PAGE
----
California already aggressively promotes electric cars, and has among the most developed networks of charging stations of any state.
That network will continue to grow, thanks to help from some new players.
In Southern California, electric utilities are about to undertake projects that will significantly expand charging infrastructure in the region.
Infrastructure projects led by Southern California Edison (SCE) and San Diego Gas & Electric (SDG&E) were recently approved by the California Public Utilities Commission.
The commencement of these projects marks a major transition for electric-car charging in California, as it marks the beginning of significant involvement from utilities, according to a recent Navigant Research blog post.
Utilities in other states are already allowed to own and operate electric-car charging stations, but that wasn't the case in California until a Public Utilities Commission ruling in December 2014.
NRG eVgo electric-car charging station
Previous projects focused on public charging installations, including both 240-volt AC Level 2 and DC fast-charging stations.
But the long-term business model for public charging stations is still unclear.
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Utilization rates for public Level 2 stations have been "mixed" according to Navigant, and analysts have questioned whether drivers will pay fees that truly reflect the costs of installing stations, and still allow operators to accrue profits.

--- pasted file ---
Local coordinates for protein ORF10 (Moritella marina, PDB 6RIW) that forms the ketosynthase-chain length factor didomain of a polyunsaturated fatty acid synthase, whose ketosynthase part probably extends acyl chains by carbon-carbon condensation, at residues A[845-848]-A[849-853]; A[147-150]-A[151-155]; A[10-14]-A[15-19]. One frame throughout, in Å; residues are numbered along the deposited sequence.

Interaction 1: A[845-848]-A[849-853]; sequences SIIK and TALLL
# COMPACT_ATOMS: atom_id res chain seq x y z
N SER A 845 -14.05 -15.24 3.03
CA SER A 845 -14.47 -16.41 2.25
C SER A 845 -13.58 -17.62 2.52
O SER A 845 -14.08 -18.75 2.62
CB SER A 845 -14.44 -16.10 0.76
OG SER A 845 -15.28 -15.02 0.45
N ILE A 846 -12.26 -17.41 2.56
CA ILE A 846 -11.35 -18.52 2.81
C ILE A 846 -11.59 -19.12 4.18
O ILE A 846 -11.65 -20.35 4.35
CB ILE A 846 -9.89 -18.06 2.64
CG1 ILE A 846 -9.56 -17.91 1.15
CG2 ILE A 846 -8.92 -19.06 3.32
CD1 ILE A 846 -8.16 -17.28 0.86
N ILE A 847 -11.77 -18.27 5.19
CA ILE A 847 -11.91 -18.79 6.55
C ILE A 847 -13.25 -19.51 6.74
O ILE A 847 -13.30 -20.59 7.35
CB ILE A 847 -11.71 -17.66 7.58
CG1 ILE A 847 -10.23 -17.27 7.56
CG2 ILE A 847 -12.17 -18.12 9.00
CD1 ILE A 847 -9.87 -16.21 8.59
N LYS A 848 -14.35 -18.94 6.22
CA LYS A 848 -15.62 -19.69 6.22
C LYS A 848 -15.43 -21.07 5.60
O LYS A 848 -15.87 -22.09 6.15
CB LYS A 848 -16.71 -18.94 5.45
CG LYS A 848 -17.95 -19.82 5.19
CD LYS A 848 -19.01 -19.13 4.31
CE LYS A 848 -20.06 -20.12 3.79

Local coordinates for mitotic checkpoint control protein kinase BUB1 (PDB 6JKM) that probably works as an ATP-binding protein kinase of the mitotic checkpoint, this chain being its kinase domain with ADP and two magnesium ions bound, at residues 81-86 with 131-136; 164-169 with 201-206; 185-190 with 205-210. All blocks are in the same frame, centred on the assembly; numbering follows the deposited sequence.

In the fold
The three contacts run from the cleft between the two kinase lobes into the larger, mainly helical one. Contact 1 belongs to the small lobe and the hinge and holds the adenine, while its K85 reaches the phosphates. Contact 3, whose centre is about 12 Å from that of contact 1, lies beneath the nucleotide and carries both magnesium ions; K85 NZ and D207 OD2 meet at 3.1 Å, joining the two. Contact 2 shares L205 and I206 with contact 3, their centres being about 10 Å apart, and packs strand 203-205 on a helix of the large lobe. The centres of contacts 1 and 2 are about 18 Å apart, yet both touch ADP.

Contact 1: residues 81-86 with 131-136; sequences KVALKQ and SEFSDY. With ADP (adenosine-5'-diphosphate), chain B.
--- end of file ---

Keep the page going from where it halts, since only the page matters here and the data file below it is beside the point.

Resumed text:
Level 2 stations also provide relatively small charges in the times most drivers are willing to stay parked, meaning they're more likely to be used to supplement home or at-work charging.
DC fast-charging stations can charge cars more quickly, but they're also more expensive, and use more electricity.
Houston's Tranquility Park Garage with GRIDbot charging stations
SDG&E has already said it will target multifamily communities, noting that 50 percent of the housing in its area of operations consists of multi-unit dwellings.
Along with expanded workplace charging, this could make electric cars attractive to more drivers, as it could provide adequate charging at places where cars normally spend hours parked anyway.
There are currently around 9,000 charging stations at workplaces in the U.S., Navigant estimates.